Kashmir's "children of conflict" rise in anger

SRINAGAR, India (Reuters) - The protesters organize with Facebook, YouTube as well as via messages from local mosques. They eschew violence, but are seething with anger.

Kashmiri students shout pro-freedom slogans during a protest in Srinagar August 20, 2008. REUTERS/Danish Ismail

They are Indian Kashmir’s new generation of radicalized separatists who are proving a huge challenge to New Delhi by spurring the biggest demonstrations against India in two decades.

“The older generation is tired.” said Zaffar, a 23 year-old student in Srinagar, Kashmir’s summer capital, in a street under curfew where dozens of heavily armed police patrolled. “Our generation has understood what the problem is.”

Zaffar was surrounded by similar youths, each recounting a police beating or an abuse at the hands of troops. With text messages blocked by the government and many mobiles mysteriously cut, they often relied on the Internet to communicate.

Protests by hundreds of thousands of Kashmiris in the last month highlight how a younger generation who know little but war are taking the lead and radicalizing a separatist movement that had tentatively talked peace with New Delhi.

In at least two incidents, protesters marched to separatist politicians’ homes demanding they lead them in marches.

This anger may prove a setback for any negotiated solution to a conflict that has already sparked two wars between India and Pakistan, which rule in parts but claim the region in full.

For nearly two decades, politics in Kashmir often appeared to be about residents being caught in crossfire between militants and troops, or about a wider issue of Pakistan-India relations.

Many people kept their heads down in a conflict where at least 43,000 lives were lost. Sporadic protests were quickly squashed in one of the most militarized places on earth.

Then a row over land for Hindu pilgrims suddenly snowballed into protests by hundreds of thousands of people that reminded old-timers of the start of a revolt against Indian rule in 1989.

Police reacted, killing at least 35 protesters in the Muslim Kashmir Valley. At least a thousand people have been wounded. The government says police were fired upon. They say agitators hijacked protests and that ordinary Kashmiris were marginalized.

But for many Kashmiris, the crackdown was a travesty. With local militants declaring a ceasefire to support the protests and editorials in India mulling secession, separatist hopes peaked.

“It is totally indigenous and peaceful,” said Sajad Lone, a separatist involved in talks with New Delhi for years. His father was a moderate separatist leader murdered by suspected militants.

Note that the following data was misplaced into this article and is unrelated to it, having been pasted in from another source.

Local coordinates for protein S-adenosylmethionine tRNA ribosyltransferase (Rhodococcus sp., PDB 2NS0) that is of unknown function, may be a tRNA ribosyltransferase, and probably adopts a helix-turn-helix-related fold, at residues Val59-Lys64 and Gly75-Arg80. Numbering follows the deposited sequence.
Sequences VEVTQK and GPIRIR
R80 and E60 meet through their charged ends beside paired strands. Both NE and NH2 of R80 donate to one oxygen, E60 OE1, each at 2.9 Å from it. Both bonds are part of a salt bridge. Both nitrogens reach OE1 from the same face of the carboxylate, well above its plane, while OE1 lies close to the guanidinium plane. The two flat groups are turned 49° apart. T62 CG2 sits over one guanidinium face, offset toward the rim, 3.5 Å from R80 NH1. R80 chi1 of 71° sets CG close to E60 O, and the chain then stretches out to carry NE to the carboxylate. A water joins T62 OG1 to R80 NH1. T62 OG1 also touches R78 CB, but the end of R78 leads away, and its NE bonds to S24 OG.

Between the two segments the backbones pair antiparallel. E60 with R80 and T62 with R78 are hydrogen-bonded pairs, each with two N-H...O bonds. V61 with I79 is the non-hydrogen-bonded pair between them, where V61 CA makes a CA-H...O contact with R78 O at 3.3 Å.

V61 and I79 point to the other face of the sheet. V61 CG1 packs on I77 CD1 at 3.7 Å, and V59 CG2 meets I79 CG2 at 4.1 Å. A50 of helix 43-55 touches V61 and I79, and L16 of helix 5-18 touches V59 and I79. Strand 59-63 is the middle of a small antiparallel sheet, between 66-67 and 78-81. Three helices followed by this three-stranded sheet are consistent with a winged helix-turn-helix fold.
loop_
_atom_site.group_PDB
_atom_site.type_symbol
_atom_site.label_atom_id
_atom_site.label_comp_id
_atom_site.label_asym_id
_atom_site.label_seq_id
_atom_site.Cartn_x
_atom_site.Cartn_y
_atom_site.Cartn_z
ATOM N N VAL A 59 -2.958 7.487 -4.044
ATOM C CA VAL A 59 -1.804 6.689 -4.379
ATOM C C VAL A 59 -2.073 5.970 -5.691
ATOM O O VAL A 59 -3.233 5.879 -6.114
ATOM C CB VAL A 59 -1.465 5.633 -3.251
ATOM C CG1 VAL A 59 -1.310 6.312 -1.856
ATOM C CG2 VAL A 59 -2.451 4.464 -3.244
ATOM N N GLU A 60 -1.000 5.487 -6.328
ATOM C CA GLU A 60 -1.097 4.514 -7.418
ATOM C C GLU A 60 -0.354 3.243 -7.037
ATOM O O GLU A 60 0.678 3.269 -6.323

“My generation was anti-India. But this generation hates India,” he added, emphasizing the word “hates.”

“The children of conflict have taken over.”


For years, New Delhi had a mind-set seeing the conflict as a battle against Pakistani-backed militants. Governments pinned hopes on mainstream parties, which back a union with New Delhi.

But the protests put a spanner in the works.

“I don’t think New Delhi has ever seen such huge protests,” said Mehbooba Mufti, president of the People’s Democratic Party (PDP), a mainstream party.

“This is a peaceful movement that wants to secede. It has to be taken seriously but New Delhi finds it very hard to make concessions.”

Mainstream parties now appear marginalized. The PDP is perceived to have tilted towards separatism.

“Nobody is ready to believe anyone in New Delhi now,” said Mufti, who still advocates talks with the government.

Separatist leaders, including the main separatist alliance All Parties Hurriyat (Freedom) Conference which renounces militant violence, also feel burned after talks with New Delhi.

“Moderates were made into a bunch of jokers,” Lone said. “The credibility of the institution of dialogue was eroded, perhaps irreversibly.”

Lone held talks with Prime Minister Manmohan Singh. He published a road map for peace. The result, he says, was a slew of probes by authorities into his affairs, including tax audits, and delays in getting a visa for his Pakistani wife.

On the streets, when Zaffar and his colleagues were asked which leader they admired, many opted for 78-year-old cleric Syed Ali Shah Geelani, for years seen as a marginalized hardliner.

Geelani’s uncompromising stand of refusing to talk to India has in the eyes of many Kashmiris been vindicated, even if they reject his pro-Pakistan stance.

“He perhaps foresaw what would happen to us,” said Lone.


Therein lies a risk of political polarization.

“This young generation is angrier than when I was their age,” said Yasin Malik, who fought as a militant in the 1990s before rejecting violence to campaign for an independent state under his Jammu Kashmir Liberation Front.

He sat up weakly, covered in a blanket in his Srinagar home, his health affected by years in detention and a recent hunger strike. He had just been released from more than a week in jail without charge.

“Like our generation, there is a risk they will get rejected and pushed to violence.”

To ensure peace, many separatists believe there will eventually have to be talks. At the same time they distrust India. It is a contradiction that could take time to solve.

On the streets, there appeared to be no interest in dialogue.

“I’m not for any political party,” said Malik Sajad, a 20-year-old cartoonist for Great Kashmir newspaper who is planning a graphic novel about the conflict.

“I’m for freedom. It’s the same idea as 20 years ago. It’s the expression that has changed.”

Additional reporting by Sheikh Mushtaq; Editing by Simon Denyer and Megan Goldin